I am conscious that the cost of textbooks is a considerable burden on families. Since I became Minister for Education and Skills, I have attempted to take steps to reduce the burden on families. Shortly after coming into office, I met members of the Irish Educational Publishers Association and impressed on them the need to limit the cost of textbooks. I also stressed to them the real need to avoid placing schools and families in a position where textbooks are altered unnecessarily. The association responded positively to my approaches and agreed a voluntary code of practice among its members. The code commits the publishers to limit the publication of new editions and to maintaining editions of books in print unchanged for at least six years. The publishers have also given me assurances that they will sell textbooks to schools at discounts so that schools can purchase textbooks in bulk to stock textbook rental schemes. All these developments are welcome. I look forward to seeing the members of the Association implement these commitments. The Department provided approximately €15 million to first and second level schools by way of book grants in 2012. The same level of funding will be provided in 2013.
As the Deputy may be aware I launched new Guidelines for Developing Textbook Rental Schemes in Schools on 28 January last. These guidelines provide practical advice to primary and post-primary schools on how rental schemes can be established and operated. The aim of the guidelines is to help as many schools as possible to start such book rental programmes. The publication of these guidelines followed a survey of schools by the Department, which I published in May 2012. T his had a 99% response rate at primary level, and showed that 76% of primary schools operate a book rental scheme. At second level, the response rate was lower, at 44%. Of those which did respond, 88% of those in the VEC sector and 73% of those in the Community and Comprehensive sector operated a book rental scheme. I believe these results show we have a good foundation to build on across the country. I hope that schools that are not yet operating book rental schemes will be encouraged to use the guidelines to introduce them. If they do, it will result in substantial savings for parents. Schools which already have rental schemes can save parents up to 80% of the cost of buying new books. A special Guide for Parents was also published to inform them of how the schemes operate and how parents can help schools to establish and run them.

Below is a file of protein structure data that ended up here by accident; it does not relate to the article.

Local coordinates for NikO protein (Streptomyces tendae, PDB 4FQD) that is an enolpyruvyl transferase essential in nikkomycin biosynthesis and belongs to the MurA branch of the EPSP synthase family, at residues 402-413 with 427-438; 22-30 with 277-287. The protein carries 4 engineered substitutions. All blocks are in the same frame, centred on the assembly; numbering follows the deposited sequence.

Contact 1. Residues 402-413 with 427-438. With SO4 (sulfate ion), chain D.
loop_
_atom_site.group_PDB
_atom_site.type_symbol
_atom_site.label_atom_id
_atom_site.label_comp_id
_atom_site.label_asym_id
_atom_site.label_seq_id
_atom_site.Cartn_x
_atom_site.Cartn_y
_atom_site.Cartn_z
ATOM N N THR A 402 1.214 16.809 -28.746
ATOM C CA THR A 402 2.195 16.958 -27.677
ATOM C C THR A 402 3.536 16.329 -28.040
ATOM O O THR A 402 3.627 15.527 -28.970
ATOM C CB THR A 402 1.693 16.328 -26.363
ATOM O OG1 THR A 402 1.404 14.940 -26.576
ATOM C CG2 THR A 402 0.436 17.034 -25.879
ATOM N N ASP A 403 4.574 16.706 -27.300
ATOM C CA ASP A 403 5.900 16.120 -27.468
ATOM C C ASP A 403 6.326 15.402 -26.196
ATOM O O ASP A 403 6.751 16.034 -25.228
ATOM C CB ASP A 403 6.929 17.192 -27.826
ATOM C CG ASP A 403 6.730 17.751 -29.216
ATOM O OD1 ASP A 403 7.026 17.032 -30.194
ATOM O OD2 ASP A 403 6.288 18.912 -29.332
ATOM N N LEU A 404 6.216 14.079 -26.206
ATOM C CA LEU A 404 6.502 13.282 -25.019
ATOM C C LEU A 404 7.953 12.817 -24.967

I have been very clear in my support for book rental schemes. All of us who are parents know how expensive textbooks can be and what a burden they place on already hard-pressed families at the start of every school year. I am pleased to see the high level of book rental schemes in operation at primary level. I believe these guidelines will encourage this practice across all schools in our education landscape. I published a report on Textbook Rental Schemes in Schools and the Allocation of Textbook Grants by the Department of Education and Skills in May 2012. This report presented four policy options to encourage schools to establish textbook rental schemes. None of the options is ideal, as each involves a trade-off of advantages and disadvantages. I will continue to monitor the number of schools operating book rental schemes and, if necessary, consider further steps to encourage schools to do so. Educational book publishers are independent private companies and are not under the direct control of my Department. Apart from a small number of prescribed texts at second level, mainly in the case of language subjects, decisions on textbooks are taken at school level. Individual schools need to adopt a more cost-conscious approach to the selection of books in their classes.